|US8382654||Mar 23, 2011||Feb 26, 2013||Maquet Cardiovascular Llc||Surgical devices for imposing a negative pressure to stabilize the cardiac tissue during surgery|
|US8641598||Dec 18, 2008||Feb 4, 2014||Maquet Cardiovascular Llc||Organ manipulator apparatus|
|US8753266||Feb 7, 2007||Jun 17, 2014||Maquet Cardiovascular Llc||Device to permit offpump beating heart coronary bypass surgery|
|US8858528||Apr 23, 2008||Oct 14, 2014||Ncontact Surgical, Inc.||Articulating cannula access device|
|US8944991 *||Dec 26, 2008||Feb 3, 2015||Nippon Medical School Foundation||Inter-organ spacer for use in endoscopic surgery|
|US8992557||Aug 16, 2012||Mar 31, 2015||Ncontact Surgical, Inc.||Dissecting cannula and methods of use thereof|
|US9402608||Feb 3, 2014||Aug 2, 2016||Maquet Cardiovascular Llc||Organ manipulator apparatus|
|US9655605||Jun 14, 2011||May 23, 2017||Maquet Cardiovascular Llc||Surgical instruments, systems and methods of use|
|US20030145409 *||Feb 13, 2003||Aug 7, 2003||Cercone Ronald J.||Industrial sponge roller device having reduced residuals|
|US20050113632 *||Oct 4, 2004||May 26, 2005||Paul A. Spence||Implantable heart assist devices and methods|
|US20070238917 *||Apr 23, 2007||Oct 11, 2007||Steven Peng||Organ manipulator having suction member supported with freedom to move relative to its support|
|US20090270676 *||Apr 23, 2008||Oct 29, 2009||Ncontact Surgical, Inc.||Articulating cannula access device|
|US20090312783 *||Jul 16, 2008||Dec 17, 2009||Ncontact Surgical, Inc.||Dissecting cannula and methods of use thereof|
|US20100286474 *||Dec 26, 2008||Nov 11, 2010||Nippon Medical School Foundation||Inter-organ spacer for use in endoscopic surgery|
|US20120083659 *||Oct 5, 2010||Apr 5, 2012||Caballero Gerardo A||Foam Surgical Retractor|
|DE102012112787A1||Dec 20, 2012||Jun 26, 2014||Aesculap Ag||Chirurgisches Positionierinstrument zum Abstützen und Halten von Organen|
|EP2233101A1 *||Dec 26, 2008||Sep 29, 2010||Nippon Medical School Foundation||Organ spacer for scope-assisted surgery|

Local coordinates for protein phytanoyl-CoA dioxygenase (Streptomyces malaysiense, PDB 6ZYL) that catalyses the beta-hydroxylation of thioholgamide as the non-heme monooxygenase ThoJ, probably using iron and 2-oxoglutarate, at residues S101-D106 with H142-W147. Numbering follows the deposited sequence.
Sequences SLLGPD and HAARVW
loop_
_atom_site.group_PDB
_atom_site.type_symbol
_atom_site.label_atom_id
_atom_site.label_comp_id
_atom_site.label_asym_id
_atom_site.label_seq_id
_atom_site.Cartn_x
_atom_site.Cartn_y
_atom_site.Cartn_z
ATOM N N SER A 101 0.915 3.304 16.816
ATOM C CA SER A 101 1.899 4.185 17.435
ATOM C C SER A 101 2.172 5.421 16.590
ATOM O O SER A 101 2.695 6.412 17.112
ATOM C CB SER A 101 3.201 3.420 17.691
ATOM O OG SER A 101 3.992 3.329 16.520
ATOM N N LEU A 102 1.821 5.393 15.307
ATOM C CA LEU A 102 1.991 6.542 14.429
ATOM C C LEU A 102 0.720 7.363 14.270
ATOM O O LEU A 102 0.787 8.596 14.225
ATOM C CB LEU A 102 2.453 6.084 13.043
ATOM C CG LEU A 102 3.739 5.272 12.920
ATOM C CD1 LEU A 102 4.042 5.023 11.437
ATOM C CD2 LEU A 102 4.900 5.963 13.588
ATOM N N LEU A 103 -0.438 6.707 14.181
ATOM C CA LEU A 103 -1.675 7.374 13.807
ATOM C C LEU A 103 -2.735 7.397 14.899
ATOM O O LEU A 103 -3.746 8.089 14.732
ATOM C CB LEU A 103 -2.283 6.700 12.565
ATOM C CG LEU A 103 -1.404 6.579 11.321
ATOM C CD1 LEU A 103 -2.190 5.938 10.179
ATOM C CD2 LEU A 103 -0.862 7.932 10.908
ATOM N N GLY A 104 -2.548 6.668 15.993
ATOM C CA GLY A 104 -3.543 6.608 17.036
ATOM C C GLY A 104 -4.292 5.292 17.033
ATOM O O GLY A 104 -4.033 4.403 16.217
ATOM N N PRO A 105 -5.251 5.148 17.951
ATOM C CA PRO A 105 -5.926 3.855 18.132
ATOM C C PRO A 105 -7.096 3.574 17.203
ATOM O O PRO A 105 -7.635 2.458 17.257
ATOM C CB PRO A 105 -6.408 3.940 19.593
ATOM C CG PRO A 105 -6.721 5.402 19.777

|EP2233101A4 *||Dec 26, 2008||Aug 28, 2013||Nippon Medical School Foundation||Organ spacer for scope-assisted surgery|
|WO1999009890A1 *||Jul 29, 1998||Mar 4, 1999||Emory University||Inflatable heart holder device|
|WO1999015082A1 *||Sep 24, 1998||Apr 1, 1999||Alliance Medical Technologies, Inc.||Surgical support apparatus and method|
|WO2005089341A2 *||Mar 15, 2005||Sep 29, 2005||Bull Brian S||Method and device for coronary artery bypass|
|WO2005089341A3 *||Mar 15, 2005||May 18, 2007||Brian S Bull||Method and device for coronary artery bypass|
|WO2014096252A1||Dec 19, 2013||Jun 26, 2014||Aesculap Ag||Surgical positioning instrument for supporting and holding organs|
|U.S. Classification||600/37, 604/317|
|International Classification||A61F13/56, A61F13/15, A61F13/36, A61F13/26, A61F13/20|
|Cooperative Classification||A61F13/36, A61B17/0218|
|European Classification||A61F13/36, A61F13/20C, A61F13/20, A61F13/26|
|Mar 4, 1994||AS||Assignment|
Owner name: MEROCEL CORPORATION, CONNECTICUT
Free format text: ASSIGNMENT OF ASSIGNORS INTEREST;ASSIGNORS:VALENTINE, DOUGLAS R.;GAGLIARDI, JOHN J.;REEL/FRAME:006914/0429
Effective date: 19940228
|Jul 15, 1994||AS||Assignment|
Owner name: BANK OF BOSTON CONNECTICUT, CONNECTICUT
Free format text: ASSIGNMENT OF ASSIGNORS INTEREST;ASSIGNOR:MEROCEL CORPORATION;REEL/FRAME:007050/0577
Effective date: 19940415
|Oct 9, 1996||AS||Assignment|
Owner name: XOMED SURGICAL PRODUCTS, INC., FLORIDA
Free format text: ASSIGNMENT OF ASSIGNORS INTEREST;ASSIGNOR:MEROCEL CORPORATION;REEL/FRAME:008167/0438
Effective date: 19961004
|Apr 20, 1999||REMI||Maintenance fee reminder mailed|
|Sep 26, 1999||LAPS||Lapse for failure to pay maintenance fees|
|Dec 7, 1999||FP||Expired due to failure to pay maintenance fee|
Effective date: 19990926